Alcohol and other drug treatment in Australia is generally only provided for individuals, often away from their families.
Treatment can include withdrawal from the substance, counselling and residential rehabilitation. All these treatments work to improve health and wellbeing and reduce the harms from substances.
For a lot of First Nations peoples, health and wellbeing is not just about the individual. It’s interconnected with family, culture, belonging and Country.
That’s why treatment services such as Pinangba in Queensland – a First Nations alcohol and other drug service whose approach we have been researching – includes families, culture and Country in treatment.
This way of pursuing treatment should be available for everyone.
The role of families in treatment
Families and community can play an essential role in giving up alcohol and other drugs and avoiding relapse. Research shows advice or encouragement from family members is an important reason for giving up or reducing problematic substance use.
However, some people who attend treatment facilities alone often have limited support back home in their communities to maintain sobriety or reduced consumption.
Family and communities do not always have the right tools to support the individual in treatment, and some family members may experience problematic substance use themselves.
Family members may not have the tools to support a loved one after treatment. Photo: Shutterstock.
What happens at Pinangba?
Pinangba is an Indigenous-led residential rehabilitation service in Queensland. It’s one of a small number of alcohol and other drug treatment services in Australia that take in the entire family unit of adults and children for the residential stay.
Pinangba adopts a systemic family therapy model. The therapist is invited to consider not only the context of the individual within their family but also consider the context of the family in relation to the broader social, political and historical systems.
There is an emphasis on building, strengthening and repairing relationships as part of the healing work of the client.
Pinangba also considers the environments most influential in a client’s life (social services, work, court) that may impact their healing journey.
Its family-based approach helps clients to engage and stay in treatment, stay abstinent and improve relationships. This approach also positively impacts the alcohol and other drug use of other family members and improves the functioning of their children.
Pinangba family therapy approach to addiction has been positively received by clients, families, community, and other health and social service providers.
Non-Indigenous people also benefit from this model. Family-focused interventions for non-Indigenous people with substance use issues have been effective for both young people and adults. Not only do these interventions reduce substance use, they also improve family functioning compared to individual-based treatment.
Despite these positive outcomes, family-focused interventions within alcohol and other drug services is still uncommon.
Barriers to implementation are not only related to the individualised treatment focus, but also to issues such as difficulties of involving family in treatment, limited staff time, lack of experience and insufficient training.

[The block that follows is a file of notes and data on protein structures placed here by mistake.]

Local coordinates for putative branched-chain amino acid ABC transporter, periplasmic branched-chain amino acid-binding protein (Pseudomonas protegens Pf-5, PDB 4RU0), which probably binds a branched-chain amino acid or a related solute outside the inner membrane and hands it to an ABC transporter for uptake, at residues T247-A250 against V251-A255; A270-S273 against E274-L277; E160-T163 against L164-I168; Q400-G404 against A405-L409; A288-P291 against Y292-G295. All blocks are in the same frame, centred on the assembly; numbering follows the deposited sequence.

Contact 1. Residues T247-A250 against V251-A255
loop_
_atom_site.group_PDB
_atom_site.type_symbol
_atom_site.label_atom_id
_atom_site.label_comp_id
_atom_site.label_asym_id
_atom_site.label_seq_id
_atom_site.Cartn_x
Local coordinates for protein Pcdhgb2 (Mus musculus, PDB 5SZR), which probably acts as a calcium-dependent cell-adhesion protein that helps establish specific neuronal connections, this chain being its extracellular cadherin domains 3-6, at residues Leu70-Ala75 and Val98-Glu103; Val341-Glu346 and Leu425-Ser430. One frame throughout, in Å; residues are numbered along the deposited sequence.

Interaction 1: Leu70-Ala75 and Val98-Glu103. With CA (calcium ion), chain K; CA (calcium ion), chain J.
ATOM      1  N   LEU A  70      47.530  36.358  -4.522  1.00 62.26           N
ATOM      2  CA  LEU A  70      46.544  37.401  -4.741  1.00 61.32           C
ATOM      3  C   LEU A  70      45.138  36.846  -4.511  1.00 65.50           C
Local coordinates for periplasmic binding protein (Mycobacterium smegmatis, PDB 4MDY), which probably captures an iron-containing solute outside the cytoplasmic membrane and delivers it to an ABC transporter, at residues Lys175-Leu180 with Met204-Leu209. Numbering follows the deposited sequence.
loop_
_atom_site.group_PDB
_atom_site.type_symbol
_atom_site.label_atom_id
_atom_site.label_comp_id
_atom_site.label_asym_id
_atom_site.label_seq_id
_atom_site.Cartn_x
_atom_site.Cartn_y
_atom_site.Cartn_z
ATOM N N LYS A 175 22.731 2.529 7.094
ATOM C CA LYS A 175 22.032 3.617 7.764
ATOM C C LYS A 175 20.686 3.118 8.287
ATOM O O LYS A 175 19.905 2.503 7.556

A number of barriers need to be overcome to roll it out more widely. Photo: Shutterstock.
Expanding access 3 ways
For this family-focused model of care to be incorporated into both Indigenous and non-Indigenous alcohol and other drug services we need better data collection and better funding. Here are three important steps towards this implementation:
1. Careful evaluation of programs with family engagement, family therapy and holistic treatment.
There is currently little knowledge about the effectiveness of this model for First Nations people. That is exactly what we are doing with Pinangba: with funding from the Queensland Mental Health Commission we are building an evaluation integrated into routine service delivery, to demonstrate how such holistic, family-oriented treatment works.
It is vital that data are collected as part of routine practices so an evidence-base can be built up.
2. Routine data collection practices that does not rely on external funding.
Organisations that fund alcohol and other drug treatment for First Nations peoples (including the Commonwealth, Primary Health Networks and state governments) should ensure funding levels adequate so services can spend time collecting and entering data on client progress and outcomes.
This is currently not the case. Collecting evaluation data is seen as an added extra, not as an essential part of ongoing service delivery. This needs to change.
3. Funding that looks beyond individual models of care.
Newer ways of working, where families become the “treatment unit” will involve new costs, new buildings, new ways of working, new data collection, and will require more funding and planning.
If we were really thinking about families, we need to think about treatment with a family, not an individual. This shift in thinking needs to occur across all levels of the system.
Katinka van de Ven, Alcohol and other drug specialist, University of New South Wales &, University of New England; Alison Ritter, Professor & Specialist in Drug Policy, UNSW Sydney, and Erin Cunningham, Pinangba Support Officer, Indigenous Knowledge